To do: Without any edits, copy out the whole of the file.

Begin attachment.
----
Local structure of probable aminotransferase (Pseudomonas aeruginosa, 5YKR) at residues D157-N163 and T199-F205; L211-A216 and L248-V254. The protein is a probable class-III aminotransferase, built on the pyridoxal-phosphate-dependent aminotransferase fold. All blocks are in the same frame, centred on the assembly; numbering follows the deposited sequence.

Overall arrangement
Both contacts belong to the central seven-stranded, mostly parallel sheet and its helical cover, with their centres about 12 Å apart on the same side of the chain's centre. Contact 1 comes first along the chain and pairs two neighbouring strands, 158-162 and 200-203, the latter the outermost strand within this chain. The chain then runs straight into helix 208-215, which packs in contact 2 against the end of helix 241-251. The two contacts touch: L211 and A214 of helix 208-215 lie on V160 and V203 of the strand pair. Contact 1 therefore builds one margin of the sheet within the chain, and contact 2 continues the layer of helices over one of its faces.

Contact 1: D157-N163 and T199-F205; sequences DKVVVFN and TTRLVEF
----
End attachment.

Local structure of probable aminotransferase (Pseudomonas aeruginosa, 5YKR) at residues D157-N163 and T199-F205; L211-A216 and L248-V254. The protein is a probable class-III aminotransferase, built on the pyridoxal-phosphate-dependent aminotransferase fold. All blocks are in the same frame, centred on the assembly; numbering follows the deposited sequence.

Overall arrangement
Both contacts belong to the central seven-stranded, mostly parallel sheet and its helical cover, with their centres about 12 Å apart on the same side of the chain's centre. Contact 1 comes first along the chain and pairs two neighbouring strands, 158-162 and 200-203, the latter the outermost strand within this chain. The chain then runs straight into helix 208-215, which packs in contact 2 against the end of helix 241-251. The two contacts touch: L211 and A214 of helix 208-215 lie on V160 and V203 of the strand pair. Contact 1 therefore builds one margin of the sheet within the chain, and contact 2 continues the layer of helices over one of its faces.

Contact 1: D157-N163 and T199-F205; sequences DKVVVFN and TTRLVEF